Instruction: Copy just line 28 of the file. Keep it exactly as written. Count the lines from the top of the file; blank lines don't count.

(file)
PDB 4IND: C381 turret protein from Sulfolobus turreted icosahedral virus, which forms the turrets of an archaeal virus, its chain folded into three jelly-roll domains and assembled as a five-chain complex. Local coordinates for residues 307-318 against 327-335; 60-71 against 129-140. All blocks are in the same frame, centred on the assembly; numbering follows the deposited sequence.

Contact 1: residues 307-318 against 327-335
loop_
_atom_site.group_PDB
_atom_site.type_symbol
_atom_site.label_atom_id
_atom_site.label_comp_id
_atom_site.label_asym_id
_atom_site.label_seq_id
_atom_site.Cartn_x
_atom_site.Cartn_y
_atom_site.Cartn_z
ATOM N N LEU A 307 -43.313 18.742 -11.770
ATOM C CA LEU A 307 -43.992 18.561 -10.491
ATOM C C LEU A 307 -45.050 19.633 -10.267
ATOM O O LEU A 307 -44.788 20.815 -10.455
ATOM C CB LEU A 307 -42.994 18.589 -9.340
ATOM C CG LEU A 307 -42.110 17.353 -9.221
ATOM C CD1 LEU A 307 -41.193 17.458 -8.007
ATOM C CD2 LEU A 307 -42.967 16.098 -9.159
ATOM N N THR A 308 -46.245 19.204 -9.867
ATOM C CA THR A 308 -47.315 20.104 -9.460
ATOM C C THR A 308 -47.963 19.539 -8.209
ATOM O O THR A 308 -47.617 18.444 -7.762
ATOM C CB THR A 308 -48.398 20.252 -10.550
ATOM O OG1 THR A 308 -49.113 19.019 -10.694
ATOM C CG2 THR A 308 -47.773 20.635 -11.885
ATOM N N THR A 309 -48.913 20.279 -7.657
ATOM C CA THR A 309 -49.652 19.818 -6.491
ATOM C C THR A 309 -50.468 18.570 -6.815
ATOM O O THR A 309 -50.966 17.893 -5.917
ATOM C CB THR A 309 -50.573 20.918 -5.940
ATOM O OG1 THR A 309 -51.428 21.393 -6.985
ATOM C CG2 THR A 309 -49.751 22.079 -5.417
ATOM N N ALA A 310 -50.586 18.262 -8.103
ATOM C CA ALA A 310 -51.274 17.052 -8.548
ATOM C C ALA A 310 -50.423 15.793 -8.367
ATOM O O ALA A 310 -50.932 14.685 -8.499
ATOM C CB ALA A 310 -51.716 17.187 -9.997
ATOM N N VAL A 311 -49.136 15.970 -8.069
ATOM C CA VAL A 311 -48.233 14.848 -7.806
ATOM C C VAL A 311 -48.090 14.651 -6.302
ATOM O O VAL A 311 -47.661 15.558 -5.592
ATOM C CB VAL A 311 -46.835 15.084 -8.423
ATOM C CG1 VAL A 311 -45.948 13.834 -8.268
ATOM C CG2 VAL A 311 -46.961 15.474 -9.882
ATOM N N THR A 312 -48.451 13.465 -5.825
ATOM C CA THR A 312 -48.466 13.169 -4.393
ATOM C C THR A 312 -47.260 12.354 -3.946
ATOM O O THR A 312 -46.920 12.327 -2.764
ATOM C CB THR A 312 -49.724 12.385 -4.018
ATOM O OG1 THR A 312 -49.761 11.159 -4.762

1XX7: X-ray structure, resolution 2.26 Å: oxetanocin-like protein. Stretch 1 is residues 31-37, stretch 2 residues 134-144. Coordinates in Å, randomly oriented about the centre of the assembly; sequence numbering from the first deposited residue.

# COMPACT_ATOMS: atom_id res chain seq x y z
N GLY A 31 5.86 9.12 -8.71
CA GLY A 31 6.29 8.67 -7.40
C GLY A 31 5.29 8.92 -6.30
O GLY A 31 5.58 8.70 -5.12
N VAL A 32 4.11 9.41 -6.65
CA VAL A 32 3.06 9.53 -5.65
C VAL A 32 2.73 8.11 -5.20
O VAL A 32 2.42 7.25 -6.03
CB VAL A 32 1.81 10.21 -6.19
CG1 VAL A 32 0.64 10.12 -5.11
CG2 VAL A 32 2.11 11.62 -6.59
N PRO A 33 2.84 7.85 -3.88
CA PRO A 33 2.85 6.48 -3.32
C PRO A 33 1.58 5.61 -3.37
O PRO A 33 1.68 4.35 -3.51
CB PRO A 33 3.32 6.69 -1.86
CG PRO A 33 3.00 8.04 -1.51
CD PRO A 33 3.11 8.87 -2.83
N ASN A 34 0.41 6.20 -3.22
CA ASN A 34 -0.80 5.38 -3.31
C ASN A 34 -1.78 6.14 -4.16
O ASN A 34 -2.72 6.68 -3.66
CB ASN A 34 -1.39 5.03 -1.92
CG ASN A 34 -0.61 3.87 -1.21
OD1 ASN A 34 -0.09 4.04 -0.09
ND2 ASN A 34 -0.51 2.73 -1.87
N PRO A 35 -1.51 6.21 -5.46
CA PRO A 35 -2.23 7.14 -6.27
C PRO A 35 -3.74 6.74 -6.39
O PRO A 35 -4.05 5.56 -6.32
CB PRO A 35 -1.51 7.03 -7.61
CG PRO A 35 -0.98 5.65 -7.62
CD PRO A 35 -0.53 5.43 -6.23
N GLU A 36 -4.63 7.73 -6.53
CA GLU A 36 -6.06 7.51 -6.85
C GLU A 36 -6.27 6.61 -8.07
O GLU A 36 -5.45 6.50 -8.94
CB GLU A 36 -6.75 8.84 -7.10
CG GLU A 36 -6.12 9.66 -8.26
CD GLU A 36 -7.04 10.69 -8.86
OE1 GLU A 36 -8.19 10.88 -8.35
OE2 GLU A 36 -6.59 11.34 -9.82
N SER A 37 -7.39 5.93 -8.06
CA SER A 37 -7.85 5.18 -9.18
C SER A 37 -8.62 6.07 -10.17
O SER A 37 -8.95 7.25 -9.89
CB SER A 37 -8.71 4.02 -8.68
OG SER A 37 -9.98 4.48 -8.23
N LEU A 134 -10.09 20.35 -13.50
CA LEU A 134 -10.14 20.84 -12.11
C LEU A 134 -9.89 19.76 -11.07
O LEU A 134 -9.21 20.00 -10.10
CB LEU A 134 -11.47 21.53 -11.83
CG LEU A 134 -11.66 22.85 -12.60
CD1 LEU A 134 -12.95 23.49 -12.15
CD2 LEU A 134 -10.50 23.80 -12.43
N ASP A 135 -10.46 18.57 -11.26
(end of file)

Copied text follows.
ATOM N N THR A 309 -48.913 20.279 -7.657